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Andy Sullivan; Against The Grain

The other day, I was listening to Steven Van Zandt’s show on Little Steven’s Underground Garage (yes, he is Little Steven), I learned of Al Kooper.  He’s a songwriter, record producer and musician, known for organizing the group Blood, Sweat & Tears, although he didn’t stay long enough to enjoy their popularity.  Throughout the ‘60’s and ‘70’s, he was a prolific studio musician, playing organ on the Bob Dylan song “Like A Rolling Stone”.  Coincidentally (or maybe not so coincidentally), LSUG played “Like A Rolling Stone” as the payoff to the story Steven was telling about Al.  They really enjoy Bob Dylan on that station.

Kooper also played French horn and piano on the Rolling Stones’ “You Can’t Always Get What You Want”, lead guitar on Rita Coolidge’s “The Lady’s Not For Sale”, among many other appearances.  He also produced a number of one-off collaboration albums, such as the Super Sessions album that brought together guitarists Mike Bloomfield and Stephen Stills.  In the 1970’s he was a successful manager and producer, noticeably recording Lynyrd Skynyrd’s first three albums.  He also has a successful solo career, written film soundtracks, and has lectured in musical composition.  He continues to perform live.

Kooper has played with the Rolling Stones, B. B. King, The Who, Jimi Hendrix Experience, Alice Cooper(the other Al Cooper), and Cream.  During the late 1980’s, Kooper had his own dedicated keyboard studio room in the historic Sound Emporium recording studio in Nashville, next to Studio B. (SiriusXM LSUG.  Wikipedia).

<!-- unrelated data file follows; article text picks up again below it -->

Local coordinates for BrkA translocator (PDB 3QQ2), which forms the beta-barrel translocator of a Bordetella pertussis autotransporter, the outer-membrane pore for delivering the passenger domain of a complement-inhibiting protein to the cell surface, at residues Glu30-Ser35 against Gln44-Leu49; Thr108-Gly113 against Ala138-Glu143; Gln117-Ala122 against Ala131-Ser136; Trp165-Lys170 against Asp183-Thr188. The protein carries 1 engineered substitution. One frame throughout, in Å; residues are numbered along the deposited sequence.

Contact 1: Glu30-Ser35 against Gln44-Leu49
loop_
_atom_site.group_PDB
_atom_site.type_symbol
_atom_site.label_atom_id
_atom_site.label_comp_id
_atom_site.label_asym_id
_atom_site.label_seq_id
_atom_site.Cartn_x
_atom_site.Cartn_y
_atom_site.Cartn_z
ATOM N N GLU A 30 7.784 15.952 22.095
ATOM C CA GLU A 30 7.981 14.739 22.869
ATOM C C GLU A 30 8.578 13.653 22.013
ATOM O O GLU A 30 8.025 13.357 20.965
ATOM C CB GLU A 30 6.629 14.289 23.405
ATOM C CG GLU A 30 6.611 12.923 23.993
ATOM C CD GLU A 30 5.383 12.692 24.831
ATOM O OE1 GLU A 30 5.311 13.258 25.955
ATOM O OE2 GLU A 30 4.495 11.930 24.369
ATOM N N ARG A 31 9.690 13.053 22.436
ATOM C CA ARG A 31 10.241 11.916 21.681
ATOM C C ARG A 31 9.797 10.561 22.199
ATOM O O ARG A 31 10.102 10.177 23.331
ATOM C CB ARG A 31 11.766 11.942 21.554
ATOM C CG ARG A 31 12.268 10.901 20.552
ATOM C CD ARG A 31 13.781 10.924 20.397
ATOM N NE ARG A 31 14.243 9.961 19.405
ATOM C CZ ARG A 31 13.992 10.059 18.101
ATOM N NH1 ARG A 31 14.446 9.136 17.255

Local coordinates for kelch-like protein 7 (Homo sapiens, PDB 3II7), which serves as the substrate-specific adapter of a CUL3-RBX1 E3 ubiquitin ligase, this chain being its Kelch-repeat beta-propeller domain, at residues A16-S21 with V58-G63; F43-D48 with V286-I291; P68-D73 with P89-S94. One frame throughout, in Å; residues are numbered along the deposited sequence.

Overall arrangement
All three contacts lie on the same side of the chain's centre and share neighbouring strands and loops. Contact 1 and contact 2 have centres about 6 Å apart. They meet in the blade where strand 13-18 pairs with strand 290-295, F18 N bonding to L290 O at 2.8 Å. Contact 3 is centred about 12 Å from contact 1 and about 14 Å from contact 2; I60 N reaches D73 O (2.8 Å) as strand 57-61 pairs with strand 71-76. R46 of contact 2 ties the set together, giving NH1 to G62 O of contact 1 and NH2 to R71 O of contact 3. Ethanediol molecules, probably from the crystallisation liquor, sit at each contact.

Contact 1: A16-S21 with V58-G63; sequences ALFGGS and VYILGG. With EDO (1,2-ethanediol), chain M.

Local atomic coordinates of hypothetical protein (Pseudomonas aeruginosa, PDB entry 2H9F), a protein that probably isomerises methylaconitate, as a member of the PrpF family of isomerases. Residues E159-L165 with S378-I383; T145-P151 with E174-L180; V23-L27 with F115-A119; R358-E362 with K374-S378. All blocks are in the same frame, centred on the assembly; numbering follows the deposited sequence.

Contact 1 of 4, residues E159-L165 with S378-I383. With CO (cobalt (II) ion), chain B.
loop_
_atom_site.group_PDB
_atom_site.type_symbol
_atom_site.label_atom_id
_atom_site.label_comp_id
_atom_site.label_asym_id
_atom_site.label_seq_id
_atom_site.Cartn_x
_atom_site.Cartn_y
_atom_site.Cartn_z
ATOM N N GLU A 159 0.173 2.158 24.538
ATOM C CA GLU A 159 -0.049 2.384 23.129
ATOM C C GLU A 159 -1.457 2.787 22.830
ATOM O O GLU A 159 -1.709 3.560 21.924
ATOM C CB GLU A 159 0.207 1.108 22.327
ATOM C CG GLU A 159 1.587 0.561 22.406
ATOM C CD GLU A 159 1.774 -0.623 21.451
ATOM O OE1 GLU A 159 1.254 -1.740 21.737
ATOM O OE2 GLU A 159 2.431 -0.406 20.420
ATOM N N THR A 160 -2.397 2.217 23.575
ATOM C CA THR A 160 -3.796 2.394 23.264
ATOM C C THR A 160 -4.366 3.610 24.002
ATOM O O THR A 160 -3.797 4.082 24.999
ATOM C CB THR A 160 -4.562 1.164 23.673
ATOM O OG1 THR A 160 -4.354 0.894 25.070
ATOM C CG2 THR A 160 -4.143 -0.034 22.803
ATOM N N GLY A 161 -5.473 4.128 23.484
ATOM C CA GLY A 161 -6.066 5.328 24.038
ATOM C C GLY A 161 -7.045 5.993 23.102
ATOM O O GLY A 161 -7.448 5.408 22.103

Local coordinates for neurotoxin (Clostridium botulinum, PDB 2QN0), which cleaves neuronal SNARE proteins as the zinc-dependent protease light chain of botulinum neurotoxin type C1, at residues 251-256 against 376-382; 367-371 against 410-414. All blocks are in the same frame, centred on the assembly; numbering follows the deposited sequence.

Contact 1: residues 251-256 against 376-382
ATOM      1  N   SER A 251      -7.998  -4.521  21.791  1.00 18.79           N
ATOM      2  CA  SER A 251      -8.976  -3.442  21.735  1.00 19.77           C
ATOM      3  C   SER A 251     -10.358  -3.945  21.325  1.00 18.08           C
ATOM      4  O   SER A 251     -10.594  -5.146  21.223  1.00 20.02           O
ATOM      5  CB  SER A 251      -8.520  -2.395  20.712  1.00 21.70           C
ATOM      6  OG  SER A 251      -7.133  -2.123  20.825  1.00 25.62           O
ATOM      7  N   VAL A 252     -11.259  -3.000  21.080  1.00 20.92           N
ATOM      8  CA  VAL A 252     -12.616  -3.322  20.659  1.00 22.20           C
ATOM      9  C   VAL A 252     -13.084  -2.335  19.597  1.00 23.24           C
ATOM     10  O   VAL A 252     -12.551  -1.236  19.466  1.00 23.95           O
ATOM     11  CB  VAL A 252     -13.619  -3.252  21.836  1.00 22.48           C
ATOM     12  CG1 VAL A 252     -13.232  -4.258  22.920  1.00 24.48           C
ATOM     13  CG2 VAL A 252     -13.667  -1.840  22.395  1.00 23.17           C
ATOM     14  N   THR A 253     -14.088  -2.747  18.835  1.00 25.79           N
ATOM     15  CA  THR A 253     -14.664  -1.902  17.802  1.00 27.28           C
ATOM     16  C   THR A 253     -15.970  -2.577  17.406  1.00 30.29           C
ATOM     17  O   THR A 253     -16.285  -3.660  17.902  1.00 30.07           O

I went to his website( and saw this write-up which chronicles some of his accomplishments.

You know his defining classic Hammond organ sounds on classic Dylan.  And you may know Flute Thing, which is just one of the lyrical works he created with Blues Project.  And then there is the haunting French horn on “You Can’t Always Get What You Want”.  That’s also Al.  There is the powerhouse Rock of Lynyrd Skynyrd, whom Al discovered and produced.  Along the line, Al played Jimi Hendrix, George Harrison, Paul Butterfield, B.B. King, Tom Petty and dozens more.  And, if you’re old enough, you walked along singing “This Diamond Ring”, which hit #1 in 1965.  Al co-wrote that in his days as songsmith at 1650 Broadway in New York City.  

Al’s autobiography-Backstage Passes and Backstabbing Bastards- available at Amazon and other stores, is a compelling look into the life of a rock star who was there at countless history-making events.  You can bet I’ll be heading to my Kindle to buy the book as soon as I finish this column.


I hope you got as much enjoyment reading about this legendary, yet perhaps unsung, figure in music as I did learning about him.


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